Dosimeters sort of do the opposite of a rate meter. They tell you how much dose (radiation) the dosimeter has already received, rather than the rate that radiation is currently occurring. If a person was wearing the dosimeter when it received the radiation then that person also has received that much radiation. You can't use the dosimeter like a thermometer and sort of tell later how much radiation a person has gotten unless the person was with the dosimeter when it was being radiated.
There are two major types of dosimeters. Badge dosimeters and rechargeable dosimeters. Badge dosimeters usually have to be sent to a laboratory for reading and their application is in peace time industrial safety situations and are not something that we are really concerned with here.
What you want is a rechargeable dosimeter. The really neat thing about a dosimeter is that you can also use it as a ratemeter - although it takes a little longer. A rate meter tells you how much radiation you are getting per hour, that is to say its reading will say something like so many R per hour - (I explain R and other measures of radioactivity on another page). If you leave a dosimeter in radiation for an hour - and then look at its reading that will also be the R per hour - which should be the same reading that you are getting off a rate meter. If the dosimeter was in the radiation for two hours then you could divide the number by two. Or for ten hours - then divide the number by ten. You get the idea but the disadvantage is that while dosimeter can be used to tell the average radiation for that time - it does not tell you what is happening right now. If I had to choose between owning only a rate meter or owning only a dosimeter - I would choose the dosimeter. I would certainly even prefer to have a dosimeter over building my own rate meter as I described above.
Dosimeters also come in low and high ranges. Once again low ranges are fairly useless for nuclear war purposes. New rechargeable dosimeters can cost two or three hundred dollars. Used low range dosimeters can cost about $80 and high range ones would be about $40. [A couple of years ago the high range ones were $10, or less, although the low range were still around $80 even then.] Fortunately, for our purposes we didn't want the more expensive low range ones anyway. Generally speaking, the ones that you see on the Internet have not been tested. One other neat thing about dosimeters is that you don't have to have one for every individual in a group. If one person in a group has an accurate dosimeter, then the reading on that dosimeter applies to everyone in the group if they have all been together during the exposure.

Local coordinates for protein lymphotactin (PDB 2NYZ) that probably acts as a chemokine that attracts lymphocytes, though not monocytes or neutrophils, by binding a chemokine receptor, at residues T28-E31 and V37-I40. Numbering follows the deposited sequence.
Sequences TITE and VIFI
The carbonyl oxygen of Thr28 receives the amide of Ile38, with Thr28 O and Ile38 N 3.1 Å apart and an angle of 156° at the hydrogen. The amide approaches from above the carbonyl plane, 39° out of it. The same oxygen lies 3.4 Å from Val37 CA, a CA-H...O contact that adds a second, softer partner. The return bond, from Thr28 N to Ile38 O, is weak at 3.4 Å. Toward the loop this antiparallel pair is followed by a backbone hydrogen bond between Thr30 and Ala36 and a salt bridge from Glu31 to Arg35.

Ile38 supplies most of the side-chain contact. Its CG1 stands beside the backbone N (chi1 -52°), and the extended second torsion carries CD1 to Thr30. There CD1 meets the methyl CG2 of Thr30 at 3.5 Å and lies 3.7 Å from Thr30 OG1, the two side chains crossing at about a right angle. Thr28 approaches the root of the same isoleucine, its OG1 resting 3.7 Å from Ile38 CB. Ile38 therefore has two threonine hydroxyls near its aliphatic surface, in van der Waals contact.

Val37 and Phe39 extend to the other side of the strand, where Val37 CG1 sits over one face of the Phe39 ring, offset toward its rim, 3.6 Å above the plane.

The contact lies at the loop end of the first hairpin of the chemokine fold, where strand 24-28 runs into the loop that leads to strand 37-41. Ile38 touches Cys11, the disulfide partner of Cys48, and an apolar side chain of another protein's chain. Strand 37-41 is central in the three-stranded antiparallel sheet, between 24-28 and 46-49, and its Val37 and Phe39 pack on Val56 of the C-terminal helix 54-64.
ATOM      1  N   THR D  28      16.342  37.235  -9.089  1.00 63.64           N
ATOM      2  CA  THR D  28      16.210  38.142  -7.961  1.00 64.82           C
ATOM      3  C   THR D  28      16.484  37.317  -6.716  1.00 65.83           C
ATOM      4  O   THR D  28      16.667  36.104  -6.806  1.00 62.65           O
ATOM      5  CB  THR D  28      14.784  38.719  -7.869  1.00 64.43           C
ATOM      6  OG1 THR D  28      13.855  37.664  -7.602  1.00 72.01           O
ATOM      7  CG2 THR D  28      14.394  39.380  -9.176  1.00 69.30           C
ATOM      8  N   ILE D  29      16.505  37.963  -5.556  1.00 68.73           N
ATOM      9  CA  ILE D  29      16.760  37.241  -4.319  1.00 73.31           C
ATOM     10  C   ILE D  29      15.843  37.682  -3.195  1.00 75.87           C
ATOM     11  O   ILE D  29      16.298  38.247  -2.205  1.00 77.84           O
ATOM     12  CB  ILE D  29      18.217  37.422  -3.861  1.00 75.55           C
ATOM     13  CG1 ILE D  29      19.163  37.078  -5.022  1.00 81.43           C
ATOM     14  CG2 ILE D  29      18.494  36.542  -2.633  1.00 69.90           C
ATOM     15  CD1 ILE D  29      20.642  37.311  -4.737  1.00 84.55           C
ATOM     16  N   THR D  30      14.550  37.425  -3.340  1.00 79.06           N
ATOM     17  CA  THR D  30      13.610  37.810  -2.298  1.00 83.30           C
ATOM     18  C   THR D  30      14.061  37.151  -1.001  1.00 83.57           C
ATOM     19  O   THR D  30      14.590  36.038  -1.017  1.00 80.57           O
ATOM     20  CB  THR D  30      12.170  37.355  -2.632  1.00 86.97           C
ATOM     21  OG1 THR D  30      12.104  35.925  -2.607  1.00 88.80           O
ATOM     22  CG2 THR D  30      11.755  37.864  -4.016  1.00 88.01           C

Sampling versus Testing
If you can find a reliable source of a large number of dosimeters, you do not have to test every one of them. You can use a sampling procedure as we did for our group buy. This is a method of my own devising and I know of no one else who recommends it. It certainly would not meet peace time standards but I think it will serve admirably well for nuclear war survival. One simply tests a significantly large random sample of their total inventory and then projects the calculated reliablity to smaller batches randomly gathered from the same inventory. Now one can take a "vote" among the several instruments in the smaller batch and based upon the calculated reliability have confidence as to the actual readings. I actually prefer this method over having a single unit, no matter how expensive and recently calibrated - because I would have no way of knowing that the single unit had suddenly quit functioning. This procedure also applies equally well to rate meters.
Geiger counters are another story and while they would be a nice thing to have, they are so prohibitively expensive - running several hundred to thousands of dollars for a new one, and almost impossible to find in good working order used, that I will spend little time on them, although I have fortuitously been able to obtain one for use, after a nuclear war, for every Province in Canada. Geiger counters count the decay rate of radiation. More particulary, they also count beta radiation in addition to gamma radiation. Now this is important in surveying the safety of food and water but since this is more applicable to a post nuclear or recovery situation - I cover that subject on the RECOVERY pages rather than here.